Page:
An accessible yet thoroughly detailed account of a time in American history that seems very much like our own. Dumenil (History/Occidental Coll.; Freemasonry and American Culture, 18801930, not reviewed) demonstrates in the course of this well-conceived book that a series of far-reaching social issues not only set the tone of the 1920s but also ``formed central motifs that have shaped the modern American temper.'' Foremost among those themes, in her view, was a rising general mistrust of a growing government bureaucracy; she quotes a range of contemporary opinions on the excessive power of federal law, including a US representative's argument against continuing the wartime program of daylight-savings time (``we might soon have laws passed attempting to regulate the volume of air a man should breathe, suspend the laws of gravity, or change the colors of the rainbow''); these give life to her observations on Americans' perennial suspicion of the state. In the 1920s, Dumenil argues, lobbyists for the first time became a powerful political force; large movie studios promoted their wares through national chains, undercutting the neighborhood theater and creating a mass market for mass-produced culture; and nativist political forces mobilized against immigration. Most significantly, women entered the workplace and demanded greater autonomy in determining their economic, social, political, and sexual future, although as Dumenil notes, ``the new women's liberation [was the domain of] white, relatively affluent women, and had relatively little meaning to poor women of color.'' The author is less interesting on the period's higher culture; her whirlwind tour of Hemingway, Dos Passos, Cummings, Eliot, Fitzgerald, Stein, and their peers is far too cursory to serve her argument. Nor does she give enough emphasis to WW I's role in setting the stage for the 1920s' revolt against late Victorian sensibilities. Still, a useful, circumstantial overview of a tumultuous era.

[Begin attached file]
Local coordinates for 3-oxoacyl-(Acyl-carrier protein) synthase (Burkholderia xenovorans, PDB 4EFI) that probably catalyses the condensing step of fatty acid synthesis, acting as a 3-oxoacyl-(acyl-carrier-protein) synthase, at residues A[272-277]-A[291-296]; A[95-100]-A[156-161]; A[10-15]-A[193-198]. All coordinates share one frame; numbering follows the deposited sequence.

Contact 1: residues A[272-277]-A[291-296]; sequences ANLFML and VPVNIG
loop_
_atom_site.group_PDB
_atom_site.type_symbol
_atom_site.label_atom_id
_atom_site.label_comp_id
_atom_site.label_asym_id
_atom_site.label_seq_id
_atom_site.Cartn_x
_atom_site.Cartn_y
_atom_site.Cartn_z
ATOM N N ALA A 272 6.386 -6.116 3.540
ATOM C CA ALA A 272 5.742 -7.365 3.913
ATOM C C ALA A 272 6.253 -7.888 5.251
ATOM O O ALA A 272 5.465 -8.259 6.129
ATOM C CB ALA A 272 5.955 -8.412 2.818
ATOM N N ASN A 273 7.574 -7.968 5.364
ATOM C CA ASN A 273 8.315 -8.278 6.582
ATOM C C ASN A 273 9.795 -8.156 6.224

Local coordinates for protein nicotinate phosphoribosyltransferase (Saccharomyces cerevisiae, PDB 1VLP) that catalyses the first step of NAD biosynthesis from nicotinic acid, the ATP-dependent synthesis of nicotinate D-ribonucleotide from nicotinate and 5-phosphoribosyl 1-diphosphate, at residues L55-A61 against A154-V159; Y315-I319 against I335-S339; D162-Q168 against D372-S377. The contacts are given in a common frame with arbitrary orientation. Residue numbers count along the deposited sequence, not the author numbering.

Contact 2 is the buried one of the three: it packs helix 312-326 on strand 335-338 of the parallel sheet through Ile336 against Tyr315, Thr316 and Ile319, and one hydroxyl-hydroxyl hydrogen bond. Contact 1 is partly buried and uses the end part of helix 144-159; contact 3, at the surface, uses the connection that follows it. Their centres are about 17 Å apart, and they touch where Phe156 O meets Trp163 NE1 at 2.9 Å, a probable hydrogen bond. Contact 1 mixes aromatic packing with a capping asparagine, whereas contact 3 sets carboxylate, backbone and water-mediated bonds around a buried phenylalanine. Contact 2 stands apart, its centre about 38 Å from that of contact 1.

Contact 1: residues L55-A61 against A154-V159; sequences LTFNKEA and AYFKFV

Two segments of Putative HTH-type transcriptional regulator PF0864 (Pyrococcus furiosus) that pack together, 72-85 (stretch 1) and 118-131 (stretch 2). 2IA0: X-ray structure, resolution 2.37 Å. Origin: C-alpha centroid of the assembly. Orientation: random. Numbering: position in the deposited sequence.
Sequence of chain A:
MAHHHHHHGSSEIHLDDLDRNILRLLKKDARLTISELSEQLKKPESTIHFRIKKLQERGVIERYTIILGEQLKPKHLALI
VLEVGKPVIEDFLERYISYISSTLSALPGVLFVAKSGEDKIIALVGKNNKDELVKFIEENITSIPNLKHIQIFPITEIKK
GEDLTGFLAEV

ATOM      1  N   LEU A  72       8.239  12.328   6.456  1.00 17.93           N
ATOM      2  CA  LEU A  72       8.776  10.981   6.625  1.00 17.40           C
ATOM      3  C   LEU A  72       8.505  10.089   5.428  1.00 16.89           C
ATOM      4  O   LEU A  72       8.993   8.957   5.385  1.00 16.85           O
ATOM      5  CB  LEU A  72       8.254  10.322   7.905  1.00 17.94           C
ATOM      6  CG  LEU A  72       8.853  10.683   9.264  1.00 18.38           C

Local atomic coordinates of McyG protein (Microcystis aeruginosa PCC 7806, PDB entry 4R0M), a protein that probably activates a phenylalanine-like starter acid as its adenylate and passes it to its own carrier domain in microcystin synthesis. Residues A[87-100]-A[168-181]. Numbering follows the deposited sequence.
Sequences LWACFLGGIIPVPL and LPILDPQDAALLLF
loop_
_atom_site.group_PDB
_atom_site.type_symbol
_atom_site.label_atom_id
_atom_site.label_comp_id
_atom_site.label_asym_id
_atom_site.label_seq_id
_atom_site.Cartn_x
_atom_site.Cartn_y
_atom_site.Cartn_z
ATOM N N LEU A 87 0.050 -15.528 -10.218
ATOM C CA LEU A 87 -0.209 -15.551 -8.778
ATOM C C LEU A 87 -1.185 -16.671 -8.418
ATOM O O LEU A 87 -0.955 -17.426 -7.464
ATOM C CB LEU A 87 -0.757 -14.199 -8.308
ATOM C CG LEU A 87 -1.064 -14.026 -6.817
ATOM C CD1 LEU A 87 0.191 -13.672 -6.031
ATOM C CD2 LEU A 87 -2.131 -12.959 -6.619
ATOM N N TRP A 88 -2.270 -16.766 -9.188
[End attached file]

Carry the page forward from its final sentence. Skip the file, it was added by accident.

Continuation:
Pub Date: June 1, 1995

ISBN: 0-8090-6978-4

Page Count: 320

Publisher: Hill and Wang/Farrar, Straus and Giroux

Review Posted Online: May 20, 2010

Kirkus Reviews Issue: April 15, 1995

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Bibliophiles will love this fact-filled, bookish journey.


An engaging, casual history of librarians and libraries and a famous one that burned down.